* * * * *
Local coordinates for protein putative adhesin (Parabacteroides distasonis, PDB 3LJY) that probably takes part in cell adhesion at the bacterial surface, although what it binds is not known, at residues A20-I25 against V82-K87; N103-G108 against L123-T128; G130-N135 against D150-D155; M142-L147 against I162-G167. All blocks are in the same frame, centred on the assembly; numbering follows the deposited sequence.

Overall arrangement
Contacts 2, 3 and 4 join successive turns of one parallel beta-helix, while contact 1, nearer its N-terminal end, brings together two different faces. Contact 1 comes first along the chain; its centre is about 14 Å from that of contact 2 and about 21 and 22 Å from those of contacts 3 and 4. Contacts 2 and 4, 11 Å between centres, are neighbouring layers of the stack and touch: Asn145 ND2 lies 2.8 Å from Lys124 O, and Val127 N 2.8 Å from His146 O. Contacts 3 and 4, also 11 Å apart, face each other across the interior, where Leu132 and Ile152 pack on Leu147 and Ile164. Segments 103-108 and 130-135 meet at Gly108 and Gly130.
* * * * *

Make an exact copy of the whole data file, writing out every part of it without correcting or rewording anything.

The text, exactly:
Local coordinates for protein putative adhesin (Parabacteroides distasonis, PDB 3LJY) that probably takes part in cell adhesion at the bacterial surface, although what it binds is not known, at residues A20-I25 against V82-K87; N103-G108 against L123-T128; G130-N135 against D150-D155; M142-L147 against I162-G167. All blocks are in the same frame, centred on the assembly; numbering follows the deposited sequence.

Overall arrangement
Contacts 2, 3 and 4 join successive turns of one parallel beta-helix, while contact 1, nearer its N-terminal end, brings together two different faces. Contact 1 comes first along the chain; its centre is about 14 Å from that of contact 2 and about 21 and 22 Å from those of contacts 3 and 4. Contacts 2 and 4, 11 Å between centres, are neighbouring layers of the stack and touch: Asn145 ND2 lies 2.8 Å from Lys124 O, and Val127 N 2.8 Å from His146 O. Contacts 3 and 4, also 11 Å apart, face each other across the interior, where Leu132 and Ile152 pack on Leu147 and Ile164. Segments 103-108 and 130-135 meet at Gly108 and Gly130.